Jersey Headband Tutorial

THIS TUTORIAL CAN BE USED WITH ALL OF MY MASK PATTERNS, AND CAN BE USED WITH MOST OTHER MASK PATTERNS. 

Elastic is now in short supply, and medical workers have noted that their ears cannot support masks all the time. The elastic is rubbing them raw, or the cartilage in their ears is breaking down and folding.

A cotton-Lycra jersey headband is like a wide, athletic headband for a mask — it can be worn low on the neck or above a bun/pony tail, or anywhere in between. It’s at least 2 inches wide, so it distributes the weight and tension to the entire skull instead of just on the ears. Think of it as a yoga waistband for a mask.

The problem with this is not all knit fabrics are suitable for this application. The fabric must have excellent recovery and 4 way stretch, so that the mask fits tightly to the wearer’s face.

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Be aware that many jerseys curl up at the cut edge. This is the nature of knitting; it doesn’t mean the fabric is defective. It can make cutting difficult, though. You can spray it with starch or starch alternative and press firmly to temporarily flatten it.

Start with a piece of cotton jersey. Ensure your fabric has at least 75% 4 way stretch. To determine degree of stretch, hold the fabric on a firm surface, beside a ruler. Measure 3 inches of fabric, now pull the fabric outwards. Note how far your fabric can go.

If your 3 inches of fabric stretches to 4.5 inches, that’s 50% stretch.

If it’s 5.75 inches? That’s 75%.

6 inches of stretched fabric is 100%.

7 inches is about 120%. 

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Do this both across the width and length of the fabric. For the Lycra headband, the stretch across the width matters more, but length-wise stretch helps with recovery.

Second, ensure that your fabric has good recovery. Stretch it and ensure it returns to its  original dimensions. Stretch it ten times, and check. Stretch twenty, and check. If it doesn’t return to original dimensions after 20 stretches, it will not return until the wearer washes it — and this will matter if your wearer has to take it on and off.

This fabric stretched about ½ inch over 20 pulls, and has been starched — that limits recovery. The starch will wash out, so this fabric is fine.

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Measure your wearer, if possible, from just in front of their ear hole, around the back of their head, to just in front of their other ear hole. For most adult women, this will be around 11 to 12 inches. For most adult men, this will be 12 to 13 inches.

Consider your fabric. Mine has 100% 4 way stretch. I am making mostly women’s headbands, at 11.5 inches. The headbands need to have negative ease — they need to be smaller than the head wearing them, by at least 30%, because the tighter the headband, the more secure the mask. That means 8 inches of fabric (plus 1 for seam allowances)  will easily stretch to at least 11.5 inches without being too tight, and can fit up to about a 16 inch head, though that will be tight and likely uncomfortable.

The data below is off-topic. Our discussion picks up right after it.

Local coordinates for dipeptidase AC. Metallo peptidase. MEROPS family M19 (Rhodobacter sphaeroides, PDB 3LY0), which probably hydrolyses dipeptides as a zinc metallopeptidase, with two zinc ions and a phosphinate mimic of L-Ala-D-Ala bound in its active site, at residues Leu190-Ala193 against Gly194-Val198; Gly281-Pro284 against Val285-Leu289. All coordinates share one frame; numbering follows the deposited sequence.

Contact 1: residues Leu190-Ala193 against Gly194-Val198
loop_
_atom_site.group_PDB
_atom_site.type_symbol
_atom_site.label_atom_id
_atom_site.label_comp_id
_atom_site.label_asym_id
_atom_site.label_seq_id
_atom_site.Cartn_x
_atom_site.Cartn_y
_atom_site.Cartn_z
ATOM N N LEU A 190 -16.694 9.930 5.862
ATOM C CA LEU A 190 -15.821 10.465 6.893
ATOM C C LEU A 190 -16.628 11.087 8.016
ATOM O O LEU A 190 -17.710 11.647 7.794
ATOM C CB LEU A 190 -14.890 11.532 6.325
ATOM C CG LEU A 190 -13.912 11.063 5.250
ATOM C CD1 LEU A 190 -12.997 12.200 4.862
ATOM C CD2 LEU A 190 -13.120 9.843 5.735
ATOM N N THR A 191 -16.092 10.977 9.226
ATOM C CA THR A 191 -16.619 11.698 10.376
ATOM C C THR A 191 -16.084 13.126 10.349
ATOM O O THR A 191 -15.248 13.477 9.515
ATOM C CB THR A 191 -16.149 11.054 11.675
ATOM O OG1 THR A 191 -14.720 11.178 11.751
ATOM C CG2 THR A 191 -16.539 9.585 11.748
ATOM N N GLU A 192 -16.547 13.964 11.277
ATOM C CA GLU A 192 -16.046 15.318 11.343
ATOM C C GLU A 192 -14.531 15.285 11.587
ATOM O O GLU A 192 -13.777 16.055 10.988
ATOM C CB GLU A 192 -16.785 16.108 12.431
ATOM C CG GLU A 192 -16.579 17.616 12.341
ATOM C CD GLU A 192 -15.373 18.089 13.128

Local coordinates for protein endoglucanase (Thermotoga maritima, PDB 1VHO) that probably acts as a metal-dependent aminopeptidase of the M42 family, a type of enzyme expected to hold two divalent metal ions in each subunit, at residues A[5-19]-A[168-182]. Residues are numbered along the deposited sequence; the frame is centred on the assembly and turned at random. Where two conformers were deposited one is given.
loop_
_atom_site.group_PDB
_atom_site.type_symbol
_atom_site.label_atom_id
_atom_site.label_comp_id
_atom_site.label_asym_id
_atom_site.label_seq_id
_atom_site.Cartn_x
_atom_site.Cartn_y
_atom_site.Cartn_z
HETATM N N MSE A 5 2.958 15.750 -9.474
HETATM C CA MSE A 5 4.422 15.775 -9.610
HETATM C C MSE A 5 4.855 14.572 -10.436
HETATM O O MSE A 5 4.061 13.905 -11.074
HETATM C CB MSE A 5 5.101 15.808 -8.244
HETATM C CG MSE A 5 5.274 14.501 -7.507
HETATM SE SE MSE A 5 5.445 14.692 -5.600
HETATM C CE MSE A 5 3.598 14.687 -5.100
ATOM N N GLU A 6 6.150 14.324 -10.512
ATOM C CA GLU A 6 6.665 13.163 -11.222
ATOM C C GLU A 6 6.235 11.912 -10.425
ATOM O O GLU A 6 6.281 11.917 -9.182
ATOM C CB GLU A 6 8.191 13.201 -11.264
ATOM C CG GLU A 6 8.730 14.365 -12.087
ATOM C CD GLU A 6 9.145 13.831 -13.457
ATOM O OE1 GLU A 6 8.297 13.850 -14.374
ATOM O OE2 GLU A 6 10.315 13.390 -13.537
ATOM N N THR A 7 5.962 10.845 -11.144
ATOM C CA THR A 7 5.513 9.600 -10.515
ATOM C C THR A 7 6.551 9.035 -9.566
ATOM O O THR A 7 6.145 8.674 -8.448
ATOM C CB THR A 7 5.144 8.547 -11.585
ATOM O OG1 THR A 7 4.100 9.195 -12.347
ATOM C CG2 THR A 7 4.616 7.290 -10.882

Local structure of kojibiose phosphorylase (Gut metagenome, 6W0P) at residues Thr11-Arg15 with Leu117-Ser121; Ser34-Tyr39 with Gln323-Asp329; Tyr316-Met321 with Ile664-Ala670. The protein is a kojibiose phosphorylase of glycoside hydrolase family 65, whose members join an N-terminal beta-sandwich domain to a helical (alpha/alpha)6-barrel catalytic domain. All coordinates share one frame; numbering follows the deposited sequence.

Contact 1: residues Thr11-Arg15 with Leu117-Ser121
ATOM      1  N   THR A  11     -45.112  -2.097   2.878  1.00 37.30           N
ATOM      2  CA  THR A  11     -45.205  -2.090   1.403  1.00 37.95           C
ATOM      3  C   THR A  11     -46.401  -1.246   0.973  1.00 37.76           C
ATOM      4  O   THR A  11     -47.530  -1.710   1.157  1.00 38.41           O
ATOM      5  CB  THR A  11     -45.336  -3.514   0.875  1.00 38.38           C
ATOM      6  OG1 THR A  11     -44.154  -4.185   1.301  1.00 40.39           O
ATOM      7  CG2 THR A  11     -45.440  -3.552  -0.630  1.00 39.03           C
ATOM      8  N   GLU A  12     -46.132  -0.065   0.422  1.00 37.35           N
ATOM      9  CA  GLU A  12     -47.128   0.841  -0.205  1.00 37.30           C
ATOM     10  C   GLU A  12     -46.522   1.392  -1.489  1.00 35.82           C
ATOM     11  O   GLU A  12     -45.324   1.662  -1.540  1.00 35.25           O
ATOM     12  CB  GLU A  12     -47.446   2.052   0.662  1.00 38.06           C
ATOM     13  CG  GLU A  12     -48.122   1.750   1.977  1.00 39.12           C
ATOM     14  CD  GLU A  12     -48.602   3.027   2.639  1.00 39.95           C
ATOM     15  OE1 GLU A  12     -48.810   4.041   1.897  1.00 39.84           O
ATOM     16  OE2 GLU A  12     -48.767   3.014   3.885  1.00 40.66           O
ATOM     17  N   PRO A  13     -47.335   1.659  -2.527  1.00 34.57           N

If your fabric has 75% stretch, 8 inches of fabric will stretch up to 14 inches. 9 inches will stretch up to 16 inches.

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  Cut strips of cotton Lycra jersey at least 5 inches tall, by the full width of the fabric. Use a ruler and a rotary cutter if you have one, otherwise draw the straight line and cut carefully. Then cut the strips down to 9 inches for an 8 inch headband, 10 inches for a 9 inch, etc.

Fold these rectangles in half the long way, right side together, and zig-zag the long raw edge, close to the edge. (You can also use an overcasting stitch, the lightning bolt stretch stitch, or the triple straight stretch stitch. If you have a serger, you can also use  that; don’t use the knife.) Try not to stretch the fabric as it goes through your machine, just let the feed dogs do the work.

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Some fabrics will lettuce edge no matter what you do; it’s related to the knit structure. This will press flat enough.

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Turn the tube right side out and press, with the seam in the middle of the inside.

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Pin one raw edge to the pointy edge of the mask, right sides together. Stitch firmly across both mask and tube. Wrap the tube around the front of the mask, match the right sides of  the other pointy edge and raw tube edge together, and sew firmly. (Cutter is doing duty as a pattern weight.) 

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Turn it inside out, press the seam allowance towards the center front of the mask, and you’re done.

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